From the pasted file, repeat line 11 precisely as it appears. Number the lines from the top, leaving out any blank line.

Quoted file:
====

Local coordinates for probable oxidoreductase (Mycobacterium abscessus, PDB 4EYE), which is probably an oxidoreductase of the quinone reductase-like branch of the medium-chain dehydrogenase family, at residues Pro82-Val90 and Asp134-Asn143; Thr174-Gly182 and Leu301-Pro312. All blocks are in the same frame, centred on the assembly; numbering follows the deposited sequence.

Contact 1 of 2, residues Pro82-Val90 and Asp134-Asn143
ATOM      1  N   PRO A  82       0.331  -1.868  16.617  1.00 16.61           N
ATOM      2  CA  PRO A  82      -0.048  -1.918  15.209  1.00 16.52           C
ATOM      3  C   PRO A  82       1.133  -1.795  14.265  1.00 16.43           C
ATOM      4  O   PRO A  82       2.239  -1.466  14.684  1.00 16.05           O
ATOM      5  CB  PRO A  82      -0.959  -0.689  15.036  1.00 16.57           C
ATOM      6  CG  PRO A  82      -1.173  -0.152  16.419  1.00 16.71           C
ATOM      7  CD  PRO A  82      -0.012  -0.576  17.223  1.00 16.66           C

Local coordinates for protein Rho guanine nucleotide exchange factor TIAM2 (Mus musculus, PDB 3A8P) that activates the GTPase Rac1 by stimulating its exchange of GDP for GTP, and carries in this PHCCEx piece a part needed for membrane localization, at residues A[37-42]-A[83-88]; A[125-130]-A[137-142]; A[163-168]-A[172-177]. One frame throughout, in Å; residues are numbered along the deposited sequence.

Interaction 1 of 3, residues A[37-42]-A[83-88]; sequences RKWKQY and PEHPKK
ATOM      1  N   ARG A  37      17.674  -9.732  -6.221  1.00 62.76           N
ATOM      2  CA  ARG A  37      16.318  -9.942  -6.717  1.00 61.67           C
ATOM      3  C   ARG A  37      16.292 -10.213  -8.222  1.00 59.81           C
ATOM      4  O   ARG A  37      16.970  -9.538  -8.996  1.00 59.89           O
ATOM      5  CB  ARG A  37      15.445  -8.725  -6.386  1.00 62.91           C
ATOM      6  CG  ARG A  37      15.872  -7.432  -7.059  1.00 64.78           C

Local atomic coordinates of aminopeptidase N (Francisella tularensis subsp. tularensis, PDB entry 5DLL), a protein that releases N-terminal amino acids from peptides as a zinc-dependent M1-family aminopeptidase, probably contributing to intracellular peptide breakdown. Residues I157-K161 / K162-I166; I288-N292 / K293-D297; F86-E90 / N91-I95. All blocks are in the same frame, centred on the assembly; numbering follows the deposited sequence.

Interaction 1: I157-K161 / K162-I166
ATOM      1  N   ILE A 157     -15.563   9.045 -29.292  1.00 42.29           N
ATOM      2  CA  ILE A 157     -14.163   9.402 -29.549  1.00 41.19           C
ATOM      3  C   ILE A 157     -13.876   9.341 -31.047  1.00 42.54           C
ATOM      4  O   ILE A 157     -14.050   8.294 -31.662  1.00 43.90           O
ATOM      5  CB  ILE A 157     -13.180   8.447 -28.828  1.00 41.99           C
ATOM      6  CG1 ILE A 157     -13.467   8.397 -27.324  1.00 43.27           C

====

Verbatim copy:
Interaction 1 of 3, residues A[37-42]-A[83-88]; sequences RKWKQY and PEHPKK